Jeff King wrote:

> My advice would be to ignore him when the discussion proceeds in an
> unproductive direction.

There is something appealing about that option.  The problem is that
it doesn't work, at least for someone that relies on the list as a way
of understanding patches that have been applied (which often don't
have self-contained descriptions, sadly) and the context of other

Of course that's not the intent: the intent of ignoring someone is to
hope they'll go away. :)

In the context of other unhealthy behaviors (like alcoholism) there is
a concept of enabling behavior.  One of an addict's friends might
confront her and try to help her understand that things have gone too
far.  Another friend says, "What a mess.  Let's go to a bar and talk"
and they are drinking again.  The usual approach for avoiding this is
an intervention, where a large group of people that care about a
person together agree to confront the addict and make sure she
actually understands and work together to find a real way out.

Of course the git development community is not organized enough for an
intervention, but as context I thought I'd mention that that's what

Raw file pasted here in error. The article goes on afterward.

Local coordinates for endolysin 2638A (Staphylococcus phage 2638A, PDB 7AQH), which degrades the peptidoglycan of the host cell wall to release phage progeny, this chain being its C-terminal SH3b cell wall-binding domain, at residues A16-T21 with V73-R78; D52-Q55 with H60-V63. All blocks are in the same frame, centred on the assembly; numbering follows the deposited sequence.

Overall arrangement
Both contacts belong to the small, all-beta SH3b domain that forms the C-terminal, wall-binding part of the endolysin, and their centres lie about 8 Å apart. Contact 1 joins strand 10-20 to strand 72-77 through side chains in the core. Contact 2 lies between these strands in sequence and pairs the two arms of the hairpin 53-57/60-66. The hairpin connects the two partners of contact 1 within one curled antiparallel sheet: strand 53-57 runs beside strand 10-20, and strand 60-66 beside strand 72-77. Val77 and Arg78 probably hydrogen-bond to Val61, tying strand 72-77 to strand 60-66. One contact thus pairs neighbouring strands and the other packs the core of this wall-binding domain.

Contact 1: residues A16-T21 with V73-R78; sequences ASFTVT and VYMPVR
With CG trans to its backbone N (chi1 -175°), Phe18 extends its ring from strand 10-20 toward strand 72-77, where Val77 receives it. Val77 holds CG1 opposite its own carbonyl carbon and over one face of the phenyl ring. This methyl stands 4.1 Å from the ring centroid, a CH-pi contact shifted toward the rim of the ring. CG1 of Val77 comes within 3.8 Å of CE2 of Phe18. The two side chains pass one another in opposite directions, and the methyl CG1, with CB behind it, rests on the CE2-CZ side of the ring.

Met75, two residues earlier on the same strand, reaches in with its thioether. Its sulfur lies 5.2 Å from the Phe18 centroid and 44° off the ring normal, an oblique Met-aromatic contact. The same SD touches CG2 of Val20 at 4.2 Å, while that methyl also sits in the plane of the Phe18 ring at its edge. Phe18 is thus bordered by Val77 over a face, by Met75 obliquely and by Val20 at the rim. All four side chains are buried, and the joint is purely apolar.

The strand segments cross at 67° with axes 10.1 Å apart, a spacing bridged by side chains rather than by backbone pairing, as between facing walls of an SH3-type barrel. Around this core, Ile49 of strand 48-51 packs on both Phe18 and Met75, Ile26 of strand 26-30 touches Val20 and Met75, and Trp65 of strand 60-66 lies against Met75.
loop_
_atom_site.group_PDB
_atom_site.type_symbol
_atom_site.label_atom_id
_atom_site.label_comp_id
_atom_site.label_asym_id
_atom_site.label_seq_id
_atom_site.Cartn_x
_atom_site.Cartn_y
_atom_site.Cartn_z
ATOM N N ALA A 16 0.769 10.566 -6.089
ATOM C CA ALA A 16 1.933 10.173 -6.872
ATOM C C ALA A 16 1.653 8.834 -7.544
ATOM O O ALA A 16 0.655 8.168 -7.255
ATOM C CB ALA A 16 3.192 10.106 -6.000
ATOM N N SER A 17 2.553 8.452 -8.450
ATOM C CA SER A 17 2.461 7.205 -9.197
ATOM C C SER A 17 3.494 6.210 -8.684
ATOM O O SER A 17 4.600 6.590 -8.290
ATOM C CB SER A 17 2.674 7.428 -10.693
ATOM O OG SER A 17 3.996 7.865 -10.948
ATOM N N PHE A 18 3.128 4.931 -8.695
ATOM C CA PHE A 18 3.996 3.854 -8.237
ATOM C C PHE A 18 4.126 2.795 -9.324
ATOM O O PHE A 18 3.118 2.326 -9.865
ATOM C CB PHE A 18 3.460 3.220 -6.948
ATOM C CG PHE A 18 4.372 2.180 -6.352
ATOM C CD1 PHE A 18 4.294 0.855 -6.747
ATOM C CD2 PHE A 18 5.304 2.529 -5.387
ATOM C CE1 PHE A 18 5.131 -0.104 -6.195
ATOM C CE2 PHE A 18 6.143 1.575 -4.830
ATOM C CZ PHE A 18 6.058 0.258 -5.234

Ramkumar Ramachandra wrote:

> I'll be frank: I'm a pragmatic person, and I want to see work.
> Despite all this mess, who has shown me the most number of patches
> with some direction?  Felipe.  Who gets the most number of patches
> into git.git, by far?  Felipe.  And who is wasting time theorizing
> about what's wrong with Felipe in various ways?  Everyone else.

In that case, I can see a simple solution.  Felipe, who provides the
most patches in git.git, by far (I don't know what that means, but
I'll take it as an assumption), can put up a fork of git that you run.
He can solicit whatever level of review he is comfortable with before
pushing out changes, and then the result is available, without the
pesky middle-man of those theorizers that were trying to develop git a
different way and then got annoyed.

No harm done, right?  It doesn't have to involve the list, because
what's relevant in this worldview is code, not the people.

So why aren't I privately ignoring his messages and letting the list
become what it may?  It would seem that I'm making the problem much
worse, by starting discussions that focus of how to stop pushing other
contributors away instead of (what's important) code!

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